Managing Director & Senior Partner, Middle East
To encourage sustainable economic growth worldwide, a huge investment will have to be made in infrastructure projects (an estimated 5 percent of global GDP during the next 15 years), and a significant share of this investment will have to come from the private sector. Private investors are understandably cautious, however. In particular, they are concerned about political and regulatory risk, because an infrastructure asset typically has a lifetime much longer than political cycles, and investors’ revenues and cost base depend heavily on regulation.
Political and regulatory risk is not simply a matter of outright expropriation, which is a widely publicized danger yet is actually quite rare. It takes many other forms, too, and occurs at all phases of an infrastructure project’s life cycle. Early risks include delayed construction permits and community protests; risks during the operating phase include breach of contract and tightened regulations; and end-of-life risks include the nonrenewal of licenses and revised decommissioning requirements. In addition, some broader risks apply throughout the life cycle—changes to taxation laws, for instance, and endemic corruption.
Strategic Infrastructure: Mitigation of Political & Regulatory Risk in Infrastructure Projects, a new World Economic Forum report developed in collaboration with The Boston Consulting Group, is part of the Strategic Infrastructure Knowledge Series, which addresses key challenges to bridging the global infrastructure gap. (Previous reports covered public-private partnerships and Strategic Infrastructure: Steps to Prepare and Accelerate Public-Private Partnerships.)
Following a detailed analysis of the political and regulatory risk facing infrastructure investors and operators, the report’s authors developed a holistic risk-mitigation framework. It consists of 20 actionable measures to be taken by the various parties—some by the public sector, some by the private sector, and some by the two sectors jointly. It provides further guidance in the form of 25 international best practices from different infrastructure sectors—such as roads, railroads, airports, and electricity supply—where political and regulatory risk has been mitigated effectively.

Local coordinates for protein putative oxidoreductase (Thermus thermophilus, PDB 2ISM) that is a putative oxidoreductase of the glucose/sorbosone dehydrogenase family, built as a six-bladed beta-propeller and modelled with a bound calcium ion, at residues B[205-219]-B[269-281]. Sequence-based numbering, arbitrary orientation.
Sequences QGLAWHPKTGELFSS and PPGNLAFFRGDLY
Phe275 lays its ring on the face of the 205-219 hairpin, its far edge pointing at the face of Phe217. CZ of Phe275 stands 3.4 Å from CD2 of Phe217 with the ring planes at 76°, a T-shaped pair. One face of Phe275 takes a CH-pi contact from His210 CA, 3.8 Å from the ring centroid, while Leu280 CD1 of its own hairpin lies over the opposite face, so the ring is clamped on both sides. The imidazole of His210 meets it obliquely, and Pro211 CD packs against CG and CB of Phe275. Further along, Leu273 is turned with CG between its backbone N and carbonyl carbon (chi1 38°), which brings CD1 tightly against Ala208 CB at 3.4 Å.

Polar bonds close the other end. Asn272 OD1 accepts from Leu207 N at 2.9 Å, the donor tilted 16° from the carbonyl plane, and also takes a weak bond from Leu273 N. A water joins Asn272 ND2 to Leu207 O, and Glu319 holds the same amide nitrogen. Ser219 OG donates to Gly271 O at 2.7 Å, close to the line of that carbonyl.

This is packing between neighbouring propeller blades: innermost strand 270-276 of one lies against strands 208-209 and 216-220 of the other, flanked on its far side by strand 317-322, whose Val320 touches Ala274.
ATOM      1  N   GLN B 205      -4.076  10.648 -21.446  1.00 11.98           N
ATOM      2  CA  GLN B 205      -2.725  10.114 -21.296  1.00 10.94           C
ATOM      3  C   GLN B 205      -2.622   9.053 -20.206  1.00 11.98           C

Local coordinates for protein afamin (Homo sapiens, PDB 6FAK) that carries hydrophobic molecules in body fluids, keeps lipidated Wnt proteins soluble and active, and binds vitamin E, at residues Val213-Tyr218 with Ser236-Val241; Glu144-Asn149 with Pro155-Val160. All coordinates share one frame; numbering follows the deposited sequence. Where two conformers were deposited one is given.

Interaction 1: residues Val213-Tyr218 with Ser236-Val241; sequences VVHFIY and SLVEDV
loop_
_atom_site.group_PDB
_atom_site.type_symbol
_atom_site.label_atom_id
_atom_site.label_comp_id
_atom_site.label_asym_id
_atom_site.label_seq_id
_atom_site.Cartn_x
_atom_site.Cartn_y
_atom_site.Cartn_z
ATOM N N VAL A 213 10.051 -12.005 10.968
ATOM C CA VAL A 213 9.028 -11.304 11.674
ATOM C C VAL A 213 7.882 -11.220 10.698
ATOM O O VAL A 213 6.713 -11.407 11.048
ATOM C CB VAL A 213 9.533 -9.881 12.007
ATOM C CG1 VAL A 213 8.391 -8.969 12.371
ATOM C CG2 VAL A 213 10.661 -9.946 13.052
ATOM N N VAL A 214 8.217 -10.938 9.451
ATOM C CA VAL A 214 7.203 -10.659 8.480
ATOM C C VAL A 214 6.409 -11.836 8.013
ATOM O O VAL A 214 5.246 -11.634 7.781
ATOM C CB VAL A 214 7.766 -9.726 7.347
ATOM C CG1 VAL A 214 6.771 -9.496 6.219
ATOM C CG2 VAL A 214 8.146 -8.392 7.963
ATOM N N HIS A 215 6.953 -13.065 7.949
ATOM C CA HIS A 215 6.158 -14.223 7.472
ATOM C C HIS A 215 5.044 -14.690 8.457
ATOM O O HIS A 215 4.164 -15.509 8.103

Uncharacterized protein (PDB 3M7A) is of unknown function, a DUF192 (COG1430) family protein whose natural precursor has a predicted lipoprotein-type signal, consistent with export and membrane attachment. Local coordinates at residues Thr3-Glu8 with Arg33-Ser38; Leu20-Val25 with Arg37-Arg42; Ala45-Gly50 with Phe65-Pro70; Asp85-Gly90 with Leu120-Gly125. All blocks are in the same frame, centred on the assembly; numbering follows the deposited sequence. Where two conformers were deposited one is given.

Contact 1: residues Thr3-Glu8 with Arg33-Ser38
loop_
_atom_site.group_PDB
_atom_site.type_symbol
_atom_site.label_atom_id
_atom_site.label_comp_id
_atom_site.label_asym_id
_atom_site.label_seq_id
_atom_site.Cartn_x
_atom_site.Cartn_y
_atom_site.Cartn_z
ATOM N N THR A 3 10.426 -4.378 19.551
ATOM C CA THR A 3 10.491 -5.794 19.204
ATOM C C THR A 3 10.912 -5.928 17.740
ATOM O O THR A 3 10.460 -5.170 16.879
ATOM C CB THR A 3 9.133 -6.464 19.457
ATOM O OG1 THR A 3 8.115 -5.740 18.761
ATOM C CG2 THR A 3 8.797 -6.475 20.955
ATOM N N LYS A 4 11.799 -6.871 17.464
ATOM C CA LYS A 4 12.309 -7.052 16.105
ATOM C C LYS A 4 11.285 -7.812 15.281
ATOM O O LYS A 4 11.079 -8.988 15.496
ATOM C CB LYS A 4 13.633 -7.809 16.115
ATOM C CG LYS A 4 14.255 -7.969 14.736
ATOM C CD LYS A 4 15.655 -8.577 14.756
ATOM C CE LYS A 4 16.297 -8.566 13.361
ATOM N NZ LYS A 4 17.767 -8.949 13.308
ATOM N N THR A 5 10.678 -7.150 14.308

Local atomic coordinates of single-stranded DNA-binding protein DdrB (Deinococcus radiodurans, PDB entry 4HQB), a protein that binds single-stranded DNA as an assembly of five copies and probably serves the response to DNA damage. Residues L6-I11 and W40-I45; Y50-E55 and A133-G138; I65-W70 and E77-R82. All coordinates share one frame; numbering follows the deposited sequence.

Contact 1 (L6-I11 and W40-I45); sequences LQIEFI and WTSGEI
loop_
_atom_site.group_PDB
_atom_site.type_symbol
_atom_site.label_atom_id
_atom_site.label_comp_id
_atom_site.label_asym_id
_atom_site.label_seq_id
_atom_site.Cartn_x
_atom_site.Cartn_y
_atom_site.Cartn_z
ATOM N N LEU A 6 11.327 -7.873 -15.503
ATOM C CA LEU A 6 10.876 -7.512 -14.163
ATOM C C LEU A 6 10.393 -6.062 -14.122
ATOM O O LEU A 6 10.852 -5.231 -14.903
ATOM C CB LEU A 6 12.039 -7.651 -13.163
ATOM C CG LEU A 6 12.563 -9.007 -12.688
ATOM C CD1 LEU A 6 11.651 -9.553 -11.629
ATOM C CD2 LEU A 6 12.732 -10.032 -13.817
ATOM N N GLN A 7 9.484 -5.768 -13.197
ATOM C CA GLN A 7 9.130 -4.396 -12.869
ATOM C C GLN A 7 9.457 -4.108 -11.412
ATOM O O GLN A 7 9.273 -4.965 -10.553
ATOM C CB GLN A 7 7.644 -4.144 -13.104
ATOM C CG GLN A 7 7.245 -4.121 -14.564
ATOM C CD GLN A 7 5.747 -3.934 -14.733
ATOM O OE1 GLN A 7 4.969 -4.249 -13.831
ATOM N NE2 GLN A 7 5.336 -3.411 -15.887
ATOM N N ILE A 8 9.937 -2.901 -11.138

The public sector, in particular national governments, has to create a stable environment for private investors and operators by ensuring that changes to sector rules are as predictable as possible—for instance, by using automatic adaptation mechanisms. Other public-sector measures include investor protection through constitutional guarantees or equitable international treaties, fair and fast dispute-resolution mechanisms, and strong anticorruption policies.
But it is not just governments that are responsible for mitigating political and regulatory risk; the private sector also has the means to manage, transfer, or reduce these risks. Investors and operators could seek political-risk insurance, for example, and companies could deter government intervention by carefully crafting ownership and commercial structures. Inclusive community engagement and overall responsible business conduct can further contribute to proactively reducing political and regulatory risk.
The report acknowledges that it will always be a challenge to get the balance right—between investors’ need for regulatory stability and government’s freedom to adjust regulation in line with national priorities. But if both sides come to see that their interests are, at a deeper level, actually aligned, then they should be able to compromise and cooperate, to the benefit of all stakeholders.
The original version of the report was published by the World Economic Forum.